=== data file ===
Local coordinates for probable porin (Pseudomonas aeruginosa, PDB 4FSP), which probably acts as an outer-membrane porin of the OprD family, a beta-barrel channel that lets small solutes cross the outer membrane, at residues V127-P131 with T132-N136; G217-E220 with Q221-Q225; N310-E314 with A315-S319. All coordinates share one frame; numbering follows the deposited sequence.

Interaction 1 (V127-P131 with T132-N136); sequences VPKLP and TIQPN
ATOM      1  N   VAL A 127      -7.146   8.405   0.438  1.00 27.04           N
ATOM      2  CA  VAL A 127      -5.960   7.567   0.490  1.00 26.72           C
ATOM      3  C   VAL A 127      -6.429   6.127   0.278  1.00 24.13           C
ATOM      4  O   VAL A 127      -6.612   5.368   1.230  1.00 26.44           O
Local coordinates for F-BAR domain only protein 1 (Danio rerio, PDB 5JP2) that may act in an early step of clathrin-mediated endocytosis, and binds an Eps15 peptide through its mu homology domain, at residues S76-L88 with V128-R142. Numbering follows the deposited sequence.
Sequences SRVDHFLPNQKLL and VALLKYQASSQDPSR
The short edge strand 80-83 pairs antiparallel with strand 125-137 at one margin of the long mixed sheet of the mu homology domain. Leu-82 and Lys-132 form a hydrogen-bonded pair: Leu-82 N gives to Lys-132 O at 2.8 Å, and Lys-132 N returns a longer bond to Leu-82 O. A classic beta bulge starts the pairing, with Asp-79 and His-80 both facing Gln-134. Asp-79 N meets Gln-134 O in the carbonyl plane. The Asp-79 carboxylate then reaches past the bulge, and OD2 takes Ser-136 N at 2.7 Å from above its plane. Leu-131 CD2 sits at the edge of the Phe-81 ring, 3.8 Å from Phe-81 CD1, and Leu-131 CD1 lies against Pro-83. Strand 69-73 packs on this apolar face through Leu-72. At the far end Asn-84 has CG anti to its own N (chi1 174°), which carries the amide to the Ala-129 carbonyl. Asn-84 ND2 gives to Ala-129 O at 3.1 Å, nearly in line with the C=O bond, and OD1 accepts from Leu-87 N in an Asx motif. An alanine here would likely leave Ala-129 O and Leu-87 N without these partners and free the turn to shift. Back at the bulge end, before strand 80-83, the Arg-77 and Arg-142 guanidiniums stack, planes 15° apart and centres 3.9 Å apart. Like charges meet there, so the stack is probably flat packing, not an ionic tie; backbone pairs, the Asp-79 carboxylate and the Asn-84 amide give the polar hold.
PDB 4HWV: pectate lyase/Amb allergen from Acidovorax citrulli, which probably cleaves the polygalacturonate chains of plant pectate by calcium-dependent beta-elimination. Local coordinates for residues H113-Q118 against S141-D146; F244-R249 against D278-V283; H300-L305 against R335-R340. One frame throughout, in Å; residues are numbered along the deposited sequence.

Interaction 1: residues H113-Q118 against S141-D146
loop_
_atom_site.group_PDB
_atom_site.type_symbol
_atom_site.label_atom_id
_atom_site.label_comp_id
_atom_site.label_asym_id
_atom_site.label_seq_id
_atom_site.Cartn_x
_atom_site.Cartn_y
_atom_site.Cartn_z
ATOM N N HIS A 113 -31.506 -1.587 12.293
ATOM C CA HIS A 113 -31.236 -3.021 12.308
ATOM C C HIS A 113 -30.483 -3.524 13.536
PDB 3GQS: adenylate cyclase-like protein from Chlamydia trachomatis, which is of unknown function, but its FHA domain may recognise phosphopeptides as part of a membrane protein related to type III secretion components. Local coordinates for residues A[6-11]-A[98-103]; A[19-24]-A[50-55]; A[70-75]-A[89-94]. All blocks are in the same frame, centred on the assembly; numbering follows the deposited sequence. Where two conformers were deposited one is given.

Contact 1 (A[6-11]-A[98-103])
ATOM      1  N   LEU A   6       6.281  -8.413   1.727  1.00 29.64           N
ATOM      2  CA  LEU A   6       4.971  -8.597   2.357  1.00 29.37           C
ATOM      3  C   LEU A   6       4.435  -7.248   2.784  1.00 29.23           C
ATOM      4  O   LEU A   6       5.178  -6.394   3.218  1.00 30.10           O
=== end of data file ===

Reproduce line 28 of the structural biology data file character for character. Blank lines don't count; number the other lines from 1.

ATOM      2  CA  LEU A   6       4.971  -8.597   2.357  1.00 29.37           C